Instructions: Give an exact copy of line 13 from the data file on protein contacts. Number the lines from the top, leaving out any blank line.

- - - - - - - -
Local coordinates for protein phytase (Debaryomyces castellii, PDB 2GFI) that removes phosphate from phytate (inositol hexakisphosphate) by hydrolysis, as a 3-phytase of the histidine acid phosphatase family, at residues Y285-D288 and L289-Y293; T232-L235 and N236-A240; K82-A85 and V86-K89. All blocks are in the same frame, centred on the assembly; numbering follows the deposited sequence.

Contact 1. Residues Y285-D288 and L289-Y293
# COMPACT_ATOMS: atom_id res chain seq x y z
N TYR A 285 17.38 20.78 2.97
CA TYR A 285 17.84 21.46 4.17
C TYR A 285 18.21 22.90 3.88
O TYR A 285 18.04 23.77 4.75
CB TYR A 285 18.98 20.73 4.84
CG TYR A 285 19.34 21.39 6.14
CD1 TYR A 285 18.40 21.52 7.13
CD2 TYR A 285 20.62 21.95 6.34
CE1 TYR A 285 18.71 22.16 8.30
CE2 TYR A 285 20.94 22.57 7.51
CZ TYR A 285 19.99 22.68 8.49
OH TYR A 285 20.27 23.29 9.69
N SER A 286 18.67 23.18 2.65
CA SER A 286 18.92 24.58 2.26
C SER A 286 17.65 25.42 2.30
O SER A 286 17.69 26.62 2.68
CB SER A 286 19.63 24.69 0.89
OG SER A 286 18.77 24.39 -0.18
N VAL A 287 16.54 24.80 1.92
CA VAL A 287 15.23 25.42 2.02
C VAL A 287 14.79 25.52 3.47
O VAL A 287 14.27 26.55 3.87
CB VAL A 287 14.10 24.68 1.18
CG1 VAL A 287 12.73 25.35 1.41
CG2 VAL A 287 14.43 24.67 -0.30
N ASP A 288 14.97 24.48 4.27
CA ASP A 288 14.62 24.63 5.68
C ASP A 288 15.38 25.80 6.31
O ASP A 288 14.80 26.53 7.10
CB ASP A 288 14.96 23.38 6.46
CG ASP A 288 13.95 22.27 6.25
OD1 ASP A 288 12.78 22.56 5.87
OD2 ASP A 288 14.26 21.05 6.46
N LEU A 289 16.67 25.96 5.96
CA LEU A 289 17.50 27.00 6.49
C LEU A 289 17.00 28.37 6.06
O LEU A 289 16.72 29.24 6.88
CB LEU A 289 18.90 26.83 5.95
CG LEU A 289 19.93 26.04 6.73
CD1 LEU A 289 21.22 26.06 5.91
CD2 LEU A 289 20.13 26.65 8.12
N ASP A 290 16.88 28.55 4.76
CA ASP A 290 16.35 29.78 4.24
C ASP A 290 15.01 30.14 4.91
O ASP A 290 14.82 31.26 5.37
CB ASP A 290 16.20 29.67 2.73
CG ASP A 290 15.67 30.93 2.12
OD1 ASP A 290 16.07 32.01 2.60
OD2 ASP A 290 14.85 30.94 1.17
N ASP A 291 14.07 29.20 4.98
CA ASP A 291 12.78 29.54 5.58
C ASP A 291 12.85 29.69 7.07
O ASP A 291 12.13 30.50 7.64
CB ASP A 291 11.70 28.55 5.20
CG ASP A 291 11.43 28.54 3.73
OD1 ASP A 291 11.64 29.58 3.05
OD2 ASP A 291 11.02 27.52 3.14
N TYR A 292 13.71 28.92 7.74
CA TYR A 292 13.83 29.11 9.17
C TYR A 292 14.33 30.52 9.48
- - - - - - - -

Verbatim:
CE2 TYR A 285 20.94 22.57 7.51